Quite a few of our palms are in flower or fruit at the moment. If you take the walk behind the Tropical Centre you'll see just a few of our extensive palm collection - in total some 2000 individuals representing 140 different kinds of palm.
If you arrive from the Morshead Fountain Gate opposite the State Library, one of the more curious flowering structures can be found in a group of three palms just at the fork in the path that leads one way towards the Pyramid and the other around the Expressway side of the route around the Arc.
These palms are called Burretiokentia hapala. Their flowers are borne on velvety tentacles or fingers that protrude out from the stem of the palm. The look and texture of this inflorescence is hard to describe but in the pictures above, taken by Simon Goodwin, you see they are a little spider- or octopus-like, perhaps like the hairdo of The Simpson's Sideshow Bob, or more closely, Rastafarian dreadlocks.
The palm is know only from forests in northern New Caledonia, where it is listed as a species 'vulnerable' to extinction, although it flourishes locally after selective logging. Fire and the trampling of seedlings by hunters and climbers are the biggest threat to its survival.
There are 37 species of palm in New Caledonia, but that number is expected to at least double once the results of current taxonomic research are published (Burretiokentia hapala was only discovered in 1964). As with the palms on Lord Howe Island, every one of these species grows here and no where else.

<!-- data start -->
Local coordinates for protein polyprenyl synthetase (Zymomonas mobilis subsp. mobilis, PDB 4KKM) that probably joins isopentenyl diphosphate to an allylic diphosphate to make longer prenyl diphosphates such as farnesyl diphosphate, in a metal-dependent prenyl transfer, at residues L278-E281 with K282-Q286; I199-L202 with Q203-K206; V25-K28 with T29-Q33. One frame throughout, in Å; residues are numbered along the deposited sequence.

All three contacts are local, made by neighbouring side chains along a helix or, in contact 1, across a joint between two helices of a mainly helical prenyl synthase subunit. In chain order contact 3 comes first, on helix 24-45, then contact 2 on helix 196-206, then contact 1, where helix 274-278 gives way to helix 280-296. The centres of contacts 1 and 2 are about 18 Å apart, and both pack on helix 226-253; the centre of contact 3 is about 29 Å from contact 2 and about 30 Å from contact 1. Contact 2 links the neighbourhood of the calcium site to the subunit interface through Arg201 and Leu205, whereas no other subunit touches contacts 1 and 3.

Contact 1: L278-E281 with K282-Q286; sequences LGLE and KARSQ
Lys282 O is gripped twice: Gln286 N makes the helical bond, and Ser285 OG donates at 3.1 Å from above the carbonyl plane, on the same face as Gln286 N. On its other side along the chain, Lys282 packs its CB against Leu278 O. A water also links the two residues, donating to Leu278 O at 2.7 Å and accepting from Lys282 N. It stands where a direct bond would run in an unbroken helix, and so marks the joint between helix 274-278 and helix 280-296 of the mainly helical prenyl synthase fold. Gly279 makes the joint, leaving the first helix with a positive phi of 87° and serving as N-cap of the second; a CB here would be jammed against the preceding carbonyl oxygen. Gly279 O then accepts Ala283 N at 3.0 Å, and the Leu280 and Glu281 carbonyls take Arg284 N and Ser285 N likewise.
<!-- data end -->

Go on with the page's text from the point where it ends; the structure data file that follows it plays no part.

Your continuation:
Palms are just part of the botanical appeal of New Caledonia. It's chock full of fascinating plants, many with evolutionary links to the Australian flora. The country is about three-quarters the area of the Sydney region, but supports at least 3,500 species of vascular plants (flowering plants, conifers, ferns etc.). Around Sydney we have about 2,000 species of vascular plants and we quite rightly recognize it as one of the great wildflower regions in Australia!
Like Australia, New Caledonia has 80% of its species that occur no where else in the world.
New Caledonia separated from Australia 65 million years ago (part of the Gondwanic split), and many of the plant groups are related to those of Australia, but with different species.
Again like on Lord Howe Island, this palm species doesn't have any close Australian relatives. However unlike the Kentia Palm from Lord Howe, New Caledonian palms are generally not easy to grow, and the collections in the Royal Botanic Gardens in Sydney are important for conservation and science.